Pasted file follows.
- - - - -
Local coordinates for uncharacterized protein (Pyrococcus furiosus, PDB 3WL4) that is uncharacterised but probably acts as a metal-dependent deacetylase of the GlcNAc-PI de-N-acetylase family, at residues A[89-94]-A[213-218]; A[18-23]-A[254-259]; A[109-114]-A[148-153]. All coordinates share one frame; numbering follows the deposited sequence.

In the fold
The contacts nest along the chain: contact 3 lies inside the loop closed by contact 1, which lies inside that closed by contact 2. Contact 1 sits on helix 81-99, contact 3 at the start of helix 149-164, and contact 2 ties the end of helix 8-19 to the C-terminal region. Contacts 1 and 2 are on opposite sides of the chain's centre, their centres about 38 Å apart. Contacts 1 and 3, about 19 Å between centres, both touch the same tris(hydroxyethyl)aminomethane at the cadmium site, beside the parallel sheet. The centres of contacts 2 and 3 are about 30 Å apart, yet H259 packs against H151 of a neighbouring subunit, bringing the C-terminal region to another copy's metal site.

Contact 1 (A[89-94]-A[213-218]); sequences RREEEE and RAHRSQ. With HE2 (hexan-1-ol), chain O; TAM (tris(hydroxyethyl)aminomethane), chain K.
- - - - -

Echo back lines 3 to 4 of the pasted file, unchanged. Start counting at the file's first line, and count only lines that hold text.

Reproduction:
The contacts nest along the chain: contact 3 lies inside the loop closed by contact 1, which lies inside that closed by contact 2. Contact 1 sits on helix 81-99, contact 3 at the start of helix 149-164, and contact 2 ties the end of helix 8-19 to the C-terminal region. Contacts 1 and 2 are on opposite sides of the chain's centre, their centres about 38 Å apart. Contacts 1 and 3, about 19 Å between centres, both touch the same tris(hydroxyethyl)aminomethane at the cadmium site, beside the parallel sheet. The centres of contacts 2 and 3 are about 30 Å apart, yet H259 packs against H151 of a neighbouring subunit, bringing the C-terminal region to another copy's metal site.

Contact 1 (A[89-94]-A[213-218]); sequences RREEEE and RAHRSQ. With HE2 (hexan-1-ol), chain O; TAM (tris(hydroxyethyl)aminomethane), chain K.